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Ukraine: Women Facing Job Discrimination

Gender discrimination in Ukraine is cutting women out of the work force while the Ukrainian government is doing nothing to stop the problem, Human Rights Watch charged in a new report released today. ( in Ukrainian )

The fifty-two-page report, "Women's Work: Discrimination Against Women in the Ukrainian Labor Force," describes how Ukrainian employers discriminate against women job seekers in the way they announce vacancies and interview applicants.

Both government agencies and private businesses regularly request male applicants more frequently than females in their job advertisements. Employers also use information on women's family circumstances-which they require the women to give during interviews-to deny women employment. Age and appearance requirements also exclude many women from jobs for which they are professionally qualified.

"The job market in Ukraine reflects some highly archaic stereotypes about women's capabilities," said LaShawn Jefferson, executive director of Human Rights Watch's Women's Rights Division. "The government of Ukraine can't claim to be a protector of women's rights while letting them be consigned to the lowest-paying, lowest-prestige jobs."

Government officials routinely deny that discrimination against women in the labor force is a problem in Ukraine. But Ministry of Labor inspectors lack the will and the training to investigate discriminatory recruitment practices. Meanwhile, the State Employment Service endorses such discrimination by posting vacancy announcements with gender specifications, and even requesting gender-specific vacancy information from employers.

The Ukrainian government has signed several international treaties outlawing job discrimination against women. They include the Convention Against All Forms of Discrimination Against Women (CEDAW) and the International Labor Organization's Discrimination Convention No. 111.

Gender-specific job advertising in Ukraine appears in newspapers, employment magazines, and Internet employment sites. State employment centers, private recruiting firms and job-placement agencies routinely distribute such advertisements. Vacancy announcements with requirements such as "young woman from 18 to 30, attractive appearance" are common.

Gender specifications can be found for all categories of jobs. Advertisements for blue-collar work involving physical labor as well as announcements for salaried mid- to upper-level managerial positions request male applicants much more frequently than female. The majority of advertisements specifying "woman" can be found among service sector positions-such as wait staff and domestic help-as well as for lower-wage and non-supervisory professional positions as secretaries and accountants. As a result, women are dissuaded from even attempting to apply for many jobs that match their professional skills and qualifications.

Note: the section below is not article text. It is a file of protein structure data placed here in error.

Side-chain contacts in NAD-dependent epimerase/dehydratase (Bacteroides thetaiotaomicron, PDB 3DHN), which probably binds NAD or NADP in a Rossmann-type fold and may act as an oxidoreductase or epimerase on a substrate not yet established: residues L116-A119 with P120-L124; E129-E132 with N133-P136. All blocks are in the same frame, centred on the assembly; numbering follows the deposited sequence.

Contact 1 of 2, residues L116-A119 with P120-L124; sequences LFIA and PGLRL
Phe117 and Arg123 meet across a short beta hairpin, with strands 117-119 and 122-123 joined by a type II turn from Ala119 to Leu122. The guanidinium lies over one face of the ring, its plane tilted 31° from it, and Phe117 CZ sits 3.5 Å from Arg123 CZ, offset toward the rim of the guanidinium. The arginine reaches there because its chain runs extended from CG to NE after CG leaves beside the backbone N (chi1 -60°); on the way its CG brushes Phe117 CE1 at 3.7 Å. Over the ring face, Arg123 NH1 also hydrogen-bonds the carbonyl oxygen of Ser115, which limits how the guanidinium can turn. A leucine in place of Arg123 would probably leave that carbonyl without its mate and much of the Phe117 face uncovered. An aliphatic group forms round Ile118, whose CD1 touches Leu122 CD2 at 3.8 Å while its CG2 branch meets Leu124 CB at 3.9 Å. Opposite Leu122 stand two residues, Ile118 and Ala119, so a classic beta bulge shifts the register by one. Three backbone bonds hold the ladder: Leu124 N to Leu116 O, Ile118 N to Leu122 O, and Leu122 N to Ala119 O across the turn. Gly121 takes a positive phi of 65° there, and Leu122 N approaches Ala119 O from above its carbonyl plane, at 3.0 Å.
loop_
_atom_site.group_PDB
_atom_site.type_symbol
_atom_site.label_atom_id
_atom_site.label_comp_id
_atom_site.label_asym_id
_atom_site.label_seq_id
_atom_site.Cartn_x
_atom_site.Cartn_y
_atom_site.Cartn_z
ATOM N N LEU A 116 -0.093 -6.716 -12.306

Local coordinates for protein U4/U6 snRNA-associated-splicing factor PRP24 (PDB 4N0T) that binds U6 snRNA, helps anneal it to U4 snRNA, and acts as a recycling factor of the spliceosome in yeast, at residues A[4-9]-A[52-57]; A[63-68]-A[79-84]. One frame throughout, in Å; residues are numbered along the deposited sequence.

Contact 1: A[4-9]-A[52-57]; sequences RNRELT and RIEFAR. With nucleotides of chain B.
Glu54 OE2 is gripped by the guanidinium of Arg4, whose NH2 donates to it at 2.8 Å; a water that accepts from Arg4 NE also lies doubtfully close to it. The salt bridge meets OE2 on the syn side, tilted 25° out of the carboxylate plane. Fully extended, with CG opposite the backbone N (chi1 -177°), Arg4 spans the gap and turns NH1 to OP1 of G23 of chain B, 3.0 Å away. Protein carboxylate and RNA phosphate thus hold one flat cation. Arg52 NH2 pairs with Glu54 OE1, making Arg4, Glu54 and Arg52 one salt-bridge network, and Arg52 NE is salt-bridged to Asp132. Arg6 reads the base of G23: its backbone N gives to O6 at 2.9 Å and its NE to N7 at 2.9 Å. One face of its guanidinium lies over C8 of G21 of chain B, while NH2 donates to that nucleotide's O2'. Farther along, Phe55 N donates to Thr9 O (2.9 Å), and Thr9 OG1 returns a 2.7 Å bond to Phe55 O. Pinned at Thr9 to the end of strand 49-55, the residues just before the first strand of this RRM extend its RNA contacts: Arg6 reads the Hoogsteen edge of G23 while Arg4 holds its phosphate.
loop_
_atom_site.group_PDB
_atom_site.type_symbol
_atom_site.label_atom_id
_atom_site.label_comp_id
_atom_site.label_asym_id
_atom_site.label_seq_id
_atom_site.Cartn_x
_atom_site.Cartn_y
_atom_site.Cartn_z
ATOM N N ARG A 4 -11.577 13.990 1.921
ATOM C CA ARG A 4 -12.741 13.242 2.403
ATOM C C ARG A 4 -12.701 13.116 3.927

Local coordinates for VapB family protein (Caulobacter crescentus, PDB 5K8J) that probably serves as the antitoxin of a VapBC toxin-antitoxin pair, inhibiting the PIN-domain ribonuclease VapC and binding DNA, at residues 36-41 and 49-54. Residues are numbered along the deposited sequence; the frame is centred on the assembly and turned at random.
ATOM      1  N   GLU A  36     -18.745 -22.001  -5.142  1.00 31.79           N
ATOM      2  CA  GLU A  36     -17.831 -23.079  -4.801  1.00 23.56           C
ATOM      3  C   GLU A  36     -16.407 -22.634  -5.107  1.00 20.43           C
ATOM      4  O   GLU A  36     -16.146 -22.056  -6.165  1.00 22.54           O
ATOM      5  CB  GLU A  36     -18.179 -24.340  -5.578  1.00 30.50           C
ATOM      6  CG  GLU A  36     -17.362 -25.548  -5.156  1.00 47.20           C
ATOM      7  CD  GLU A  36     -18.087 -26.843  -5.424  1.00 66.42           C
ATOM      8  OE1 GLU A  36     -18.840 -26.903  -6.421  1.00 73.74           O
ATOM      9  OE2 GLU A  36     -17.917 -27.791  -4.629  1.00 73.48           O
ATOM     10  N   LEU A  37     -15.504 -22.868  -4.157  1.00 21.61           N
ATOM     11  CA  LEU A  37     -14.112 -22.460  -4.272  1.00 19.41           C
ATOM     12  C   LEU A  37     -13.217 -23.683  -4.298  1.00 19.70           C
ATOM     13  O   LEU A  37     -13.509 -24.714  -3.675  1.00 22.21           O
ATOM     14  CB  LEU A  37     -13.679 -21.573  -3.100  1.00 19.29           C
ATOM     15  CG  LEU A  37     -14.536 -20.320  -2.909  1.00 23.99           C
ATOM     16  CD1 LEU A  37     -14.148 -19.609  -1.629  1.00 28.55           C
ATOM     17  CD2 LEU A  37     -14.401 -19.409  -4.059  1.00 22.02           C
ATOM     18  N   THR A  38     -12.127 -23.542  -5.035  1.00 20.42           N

Discrimination in job interviews is also endemic and, for women job seekers, can be grueling and humiliating. Employers readily question women in interviews and on job applications about their age, marital status, family situation, family plans, and their husband's employment. Then employers make hiring decisions based on this personal information. For example, employers often deny young women work because, as they tell the women, they are of an age to be raising children. Women over thirty-five also encounter significant obstacles to employment, since the majority of jobs advertised for women, including as secretaries, caregivers, and waitresses, are typically deemed "appropriate" only for young women. Employers regularly specify age requirements in vacancy announcements and may deny a woman employment upon learning her age during an interview. To address pervasive employment discrimination against women in Ukraine, today Human Rights Watch called on the Ukrainian government to:

  • Publicly condemn discrimination against women in all recruitment practices, including job advertising.
  • Ensure that state agencies do not conduct discriminatory recruitment practices and cease the use of gender-specific job advertising.
  • Enact legislation to eliminate gender restrictions on parental benefits, with the exception of time off for childbirth.
  • In conjunction with non-governmental organizations, trade unions, employer groups and others, conduct national education campaigns to raise awareness of discrimination and sexual harassment in employment among women job seekers, employers, public officials, and civil servants, and to raise awareness about official remedies available to injured parties.
  • Human Rights Watch also appealed to international organizations to take bolder steps in promoting non-discrimination with the Ukrainian government. In particular, Human Rights Watch urged the United States government and others to include employer and employee anti-discrimination education components to aid programs aimed at promoting women's rights and combating trafficking in human beings.

    Human Rights Watch called on the European Union (EU) to assist the Ukrainian government in harmonizing its legislation to meet EU standards on nondiscrimination and equal treatment in employment and asked the International Labor Organization (ILO) to provide additional training to government officials, including labor ministry inspectors, on gender specific labor rights issues and investigative techniques.

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